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Clinical trial results support adalimumab treatment for painful skin condition

New England Journal of Medicine study reports results of trials leading to FDA approval

Massachusetts General Hospital

The results of two phase 3 clinical trials that led to FDA approval of adalimumab for treatment of the chronic inflammatory skin disease hidradenitis suppurtiva (HS) are being published in the August 4 New England Journal of Medicine. An inhibitor of the inflammatory protein tumor necrosis factor (TNF), adalimumab is the first such medication approved to treat the painful skin disorder.

"HS is a devastating disease affecting young women and men with painful, disfiguring boils and abscesses, primarily in the armpits and groin," says Alexa Kimball, MD, MPH, lead and corresponding author of the New England Journal report and until recently a member of the Massachusetts General Hospital Department of Dermatology. "Both physical functioning and quality of life are severely affected, and while many treatments are used to relieve symptoms and try to get the disease under control, this largest set of placebo-controlled information to date clearly shows that improvement can result for patients."

Conducted at institutions in six countries, the PIONEER I and PIONEER II trials were sponsored by AbbVie, which markets adalimumab for a number of inflammatory conditions under the brand-name Humira. Affecting the skin in regions containing apocrine sweat glands, HS is believed to be caused by immune system abnormalities, and elevated levels of the inflammatory factors called cytokines - including TNF - have been detected in HS lesions. Adalimumab acts by suppressing TNF activity, and its potential to treat HS was supported by phase 2 trial results showing that weekly injections of the drug were more effective than placebo in reducing symptoms and relieving pain. The two phase 3 trials were designed to better investigate the drug's safety, compare dosage frequency and determine whether improvement would persist after treatment was discontinued.

Both trials enrolled more than 300 patients with moderate to severe HS, who were originally randomized into two nearly equal groups. During the first 12-week stage of each trial, one group received weekly 40 mg adalimumab doses, and the other received a placebo. In the PIONEER I trial, participants in the placebo group received adalimumab in the second 24-week stage, while those originally receiving the active drug were randomized into three subgroups - one continuing to receive weekly adalimumab, one receiving the drug every other week and the third receiving a placebo. The design of PIONEER II was similar, except that first-stage placebo group continued to receive the placebo during the second stage. Several participants dropped out because of worsening symptoms, lack of improvement or other reasons, with 170 completing PIONEER I and 116 completing PIONEER II.

For both trials, results at the end of the first stage confirmed the phase 2 trials result - that adalimumab provided significantly greater symptom relief than placebo, with no unexpected serious adverse events. While second-stage results showed no significant differences between participants continuing to receive weekly doses of the active drug, those receiving biweekly doses and those shifted to placebo, Kimball notes that, since it is typical for the severity of HS symptoms to increase and decrease and because the study protocol required treatment discontinuation for participants whose symptoms stopped responding to the drug, larger scale studies will be required to better define the ideal length and frequency of treatment.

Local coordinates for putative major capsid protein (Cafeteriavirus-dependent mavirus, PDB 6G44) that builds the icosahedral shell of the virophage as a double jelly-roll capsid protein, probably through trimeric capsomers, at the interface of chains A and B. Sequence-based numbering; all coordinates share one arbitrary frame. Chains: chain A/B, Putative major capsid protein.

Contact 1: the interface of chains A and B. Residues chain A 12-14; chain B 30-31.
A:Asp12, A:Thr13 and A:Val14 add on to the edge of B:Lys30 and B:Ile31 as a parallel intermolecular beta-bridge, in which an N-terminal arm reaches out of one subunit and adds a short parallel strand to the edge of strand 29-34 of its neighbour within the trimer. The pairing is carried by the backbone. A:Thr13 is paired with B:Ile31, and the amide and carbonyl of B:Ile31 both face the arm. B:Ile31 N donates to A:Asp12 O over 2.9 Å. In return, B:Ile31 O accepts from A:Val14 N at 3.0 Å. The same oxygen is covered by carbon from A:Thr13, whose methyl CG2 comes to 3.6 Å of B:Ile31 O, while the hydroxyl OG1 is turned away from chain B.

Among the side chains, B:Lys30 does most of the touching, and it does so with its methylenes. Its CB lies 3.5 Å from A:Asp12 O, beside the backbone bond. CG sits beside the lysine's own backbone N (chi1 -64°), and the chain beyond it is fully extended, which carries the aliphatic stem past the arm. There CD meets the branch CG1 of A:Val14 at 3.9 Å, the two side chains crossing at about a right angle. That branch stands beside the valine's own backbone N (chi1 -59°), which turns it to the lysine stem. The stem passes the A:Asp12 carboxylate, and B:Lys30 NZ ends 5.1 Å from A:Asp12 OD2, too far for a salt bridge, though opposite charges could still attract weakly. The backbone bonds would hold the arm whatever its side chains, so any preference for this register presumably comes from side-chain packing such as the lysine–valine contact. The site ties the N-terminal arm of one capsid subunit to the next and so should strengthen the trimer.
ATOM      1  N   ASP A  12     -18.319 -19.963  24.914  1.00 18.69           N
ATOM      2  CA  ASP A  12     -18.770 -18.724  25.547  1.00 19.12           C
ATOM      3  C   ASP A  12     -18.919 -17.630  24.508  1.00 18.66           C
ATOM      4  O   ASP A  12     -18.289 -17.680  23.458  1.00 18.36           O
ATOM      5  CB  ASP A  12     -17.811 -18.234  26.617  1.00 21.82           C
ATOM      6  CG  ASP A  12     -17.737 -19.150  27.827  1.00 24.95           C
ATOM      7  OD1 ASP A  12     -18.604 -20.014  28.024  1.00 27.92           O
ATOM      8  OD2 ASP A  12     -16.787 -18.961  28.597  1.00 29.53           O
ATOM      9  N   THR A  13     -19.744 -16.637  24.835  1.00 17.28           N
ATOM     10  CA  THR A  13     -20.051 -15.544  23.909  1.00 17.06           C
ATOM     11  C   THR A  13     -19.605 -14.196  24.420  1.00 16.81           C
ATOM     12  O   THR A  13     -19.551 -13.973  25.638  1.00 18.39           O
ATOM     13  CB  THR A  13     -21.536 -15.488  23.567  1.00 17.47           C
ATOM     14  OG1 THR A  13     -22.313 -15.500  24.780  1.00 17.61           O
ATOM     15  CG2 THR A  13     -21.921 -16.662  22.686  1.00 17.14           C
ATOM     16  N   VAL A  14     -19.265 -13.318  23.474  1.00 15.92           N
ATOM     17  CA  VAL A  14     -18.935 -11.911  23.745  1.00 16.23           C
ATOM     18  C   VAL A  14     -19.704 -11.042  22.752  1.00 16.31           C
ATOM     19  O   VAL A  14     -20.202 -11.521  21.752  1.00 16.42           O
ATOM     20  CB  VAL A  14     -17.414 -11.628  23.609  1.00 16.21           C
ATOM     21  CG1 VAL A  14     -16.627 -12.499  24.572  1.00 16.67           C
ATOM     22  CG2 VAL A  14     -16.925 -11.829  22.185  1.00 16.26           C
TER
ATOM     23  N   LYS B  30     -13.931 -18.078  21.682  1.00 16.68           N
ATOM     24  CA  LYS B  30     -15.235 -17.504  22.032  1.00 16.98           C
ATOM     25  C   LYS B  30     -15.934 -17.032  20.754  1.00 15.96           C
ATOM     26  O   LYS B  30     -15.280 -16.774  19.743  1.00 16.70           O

"These results are exciting because they open up a whole new era for HS research and treatment," she says. "HS has been underappreciated and understudied, and this kind of research - showing not only that these studies can be done well but also that we can improve our patients' symptoms - can only lead to further advances."

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A professor of Dermatology at Harvard Medical School and previously senior vice president of the Massachusetts General Physician Organization, on August 1 Kimball became chief executive officer of Harvard Medical Faculty Physicians at Beth Israel Deaconess Medical Center. Gregor Jernec, MD, DMSc, of the University of Copenhagen, Denmark, is co-corresponding author of the NEJM report. Additional co-authors include Martin Okun, MD, PhD, and several other investigators from AbbVie, which sponsored the study.

Massachusetts General Hospital, founded in 1811, is the original and largest teaching hospital of Harvard Medical School. The MGH Research Institute conducts the largest hospital-based research program in the nation, with an annual research budget of more than $800 million and major research centers in HIV/AIDS, cardiovascular research, cancer, computational and integrative biology, cutaneous biology, human genetics, medical imaging, neurodegenerative disorders, regenerative medicine, reproductive biology, systems biology, photomedicine and transplantation biology. The MGH topped the 2015 Nature Index list of health care organizations publishing in leading scientific journals, earned the prestigious 2015 Foster G. McGaw Prize for Excellence in Community Service. In August 2016 the MGH was once again named to the Honor Roll in the U.S. News & World Report list of "America's Best Hospitals."

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